It was good to be home. The first thing I did, once the dogs stopped mauling me with their canine appreciation of my presence, was to light the big fat cream-coloured candle on the kitchen table. It was that kind of day, soupy, misty, ghostly and the light, even from the humble candle meant a great deal.
It was a batten down the hatches day, a why not open that amazing organic bottle of Corbiére day, a let's pull the curtains early kind of day.
We had gone on a journey to a town an hour from Galway. It doesn't seem far but believe me it is when driving conditions on the motorway make you feel as if you are barreling through a water slide at excessive speed wearing lousy goggles. Visibility was zilch. I cursed the Atlantic ocean. The incessantly low fronts and the fairies.
But the most upsetting element of the journey was my encounter with two women, clearly American, clearly in a rental car, clearly lost. They waved at me like maniacs at the traffic lights as we were leaving Galway. I rolled down my window.
'Shannon Airport?', the driver called out.
I said, 'Yes, you are on the right road, just follow the signs'.
They smiled then, an innocent traveller kind of smile, of acceptance and belief in my directions.
At the next set of lights there they were again and feeling almost a keen sense of caring for their destiny I rolled down the window before the lights changed from red and shouted to them to follow the signs for Limerick. It is only now that I am sure they thought I said to, Just follow me. But we were headed East. The airport was South.
The penny dropped some ten miles down the motorway. I could see them barreling up behind me. Arms flailing in a rental car that should have been going in the other direction. Two frantic American women lost in Ireland. It was all my fault. They were probably going to miss their flight home. They passed me out at break neck speed and before I knew it had hit the exit into the depths of Ireland, into a mist that no man could ever traverse. I saw the woman throw her hands up in disgust. She was driving. The other woman looked hysterical. They had taken a nowhere exit into a place of a zillion stone walls and suspicious sheep and bored old farmers standing at roadsides waiting for such excitement. A something to drum up their dull Sunday. They must have been arguing and I am quite positive that there was a mutual blaming of the odd looking Irish woman back at the lights, in the weird hat who actually had the audacity to give them the thumbs up. To urge them on into bewilderment.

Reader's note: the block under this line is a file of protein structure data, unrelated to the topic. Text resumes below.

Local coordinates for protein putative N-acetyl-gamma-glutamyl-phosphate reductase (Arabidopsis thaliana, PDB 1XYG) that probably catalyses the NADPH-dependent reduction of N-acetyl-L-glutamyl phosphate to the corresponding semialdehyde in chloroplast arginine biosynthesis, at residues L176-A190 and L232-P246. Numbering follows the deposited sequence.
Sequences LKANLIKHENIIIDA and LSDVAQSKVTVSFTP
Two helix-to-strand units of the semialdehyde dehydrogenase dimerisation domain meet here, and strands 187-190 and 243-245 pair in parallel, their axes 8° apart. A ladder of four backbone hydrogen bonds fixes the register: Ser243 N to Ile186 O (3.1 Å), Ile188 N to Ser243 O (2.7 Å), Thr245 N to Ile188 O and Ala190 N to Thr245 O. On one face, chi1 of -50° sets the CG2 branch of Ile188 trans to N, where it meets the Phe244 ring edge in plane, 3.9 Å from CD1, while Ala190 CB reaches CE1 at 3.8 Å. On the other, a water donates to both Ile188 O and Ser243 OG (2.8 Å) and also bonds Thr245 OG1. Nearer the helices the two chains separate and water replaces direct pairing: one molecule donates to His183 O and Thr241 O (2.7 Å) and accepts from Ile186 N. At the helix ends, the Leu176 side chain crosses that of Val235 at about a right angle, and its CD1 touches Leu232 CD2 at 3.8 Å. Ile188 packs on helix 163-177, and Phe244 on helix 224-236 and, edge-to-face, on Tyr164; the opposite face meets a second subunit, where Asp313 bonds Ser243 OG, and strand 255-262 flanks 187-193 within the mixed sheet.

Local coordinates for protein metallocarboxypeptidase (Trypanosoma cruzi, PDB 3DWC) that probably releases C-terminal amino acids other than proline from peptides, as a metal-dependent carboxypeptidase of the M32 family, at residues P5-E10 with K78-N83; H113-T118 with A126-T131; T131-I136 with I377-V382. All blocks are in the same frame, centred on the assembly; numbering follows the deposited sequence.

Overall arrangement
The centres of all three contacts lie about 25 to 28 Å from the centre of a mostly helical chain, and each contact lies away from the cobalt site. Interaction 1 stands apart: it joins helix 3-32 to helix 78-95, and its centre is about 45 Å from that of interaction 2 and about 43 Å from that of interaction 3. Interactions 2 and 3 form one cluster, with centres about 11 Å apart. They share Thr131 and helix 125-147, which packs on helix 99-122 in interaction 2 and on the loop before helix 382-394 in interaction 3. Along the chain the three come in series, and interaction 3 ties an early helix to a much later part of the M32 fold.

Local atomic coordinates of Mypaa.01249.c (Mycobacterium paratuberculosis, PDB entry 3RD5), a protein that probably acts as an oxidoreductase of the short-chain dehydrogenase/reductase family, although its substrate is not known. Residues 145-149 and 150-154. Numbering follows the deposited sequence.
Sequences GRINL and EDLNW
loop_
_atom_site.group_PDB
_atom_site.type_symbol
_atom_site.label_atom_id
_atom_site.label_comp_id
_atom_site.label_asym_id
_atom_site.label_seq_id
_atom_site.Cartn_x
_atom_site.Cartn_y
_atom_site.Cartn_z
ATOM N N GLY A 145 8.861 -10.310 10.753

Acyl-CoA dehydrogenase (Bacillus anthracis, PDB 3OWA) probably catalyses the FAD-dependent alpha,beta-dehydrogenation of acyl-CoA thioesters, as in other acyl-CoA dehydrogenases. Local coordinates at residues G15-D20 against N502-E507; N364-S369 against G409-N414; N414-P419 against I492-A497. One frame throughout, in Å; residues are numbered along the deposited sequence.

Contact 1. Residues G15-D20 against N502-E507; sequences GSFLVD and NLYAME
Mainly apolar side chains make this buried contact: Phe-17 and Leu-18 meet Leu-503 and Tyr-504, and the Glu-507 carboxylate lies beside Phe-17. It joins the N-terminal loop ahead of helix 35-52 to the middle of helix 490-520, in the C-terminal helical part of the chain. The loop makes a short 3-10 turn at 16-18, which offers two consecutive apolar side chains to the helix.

I hope they found the airport but to be honest, I doubt it. The mist can make everything, the entire land look like a set of uniform cookies and you can drive in circles until the cows, literally come home.
So I thought about the Americans all day. That's why I lit the candle. I hoped they finally understood that my thumbs up did not mean for them to follow me but that it was more for solidarity. Because I know what it's like to be lost. To be running in circles even with a gigantic map at hand.
I like to think the two American women eventually ended up in a nice old manor house where they decided to stay over, to dine on Venison and sleep in Egyptian Cotton sheets and the next morning after a delightful breakfast cooked by the man of the house headed off in the direction of the airport as the mist broke, gave way to a blue sky and green fields and even then, might have had the insight that travel is always prone to throw up a few curve balls now and without them, why bother travelling at all? The road is not always cut and dried. The mist takes care of that. And women in funny hats at red lights only have the best of intentions. Honestly.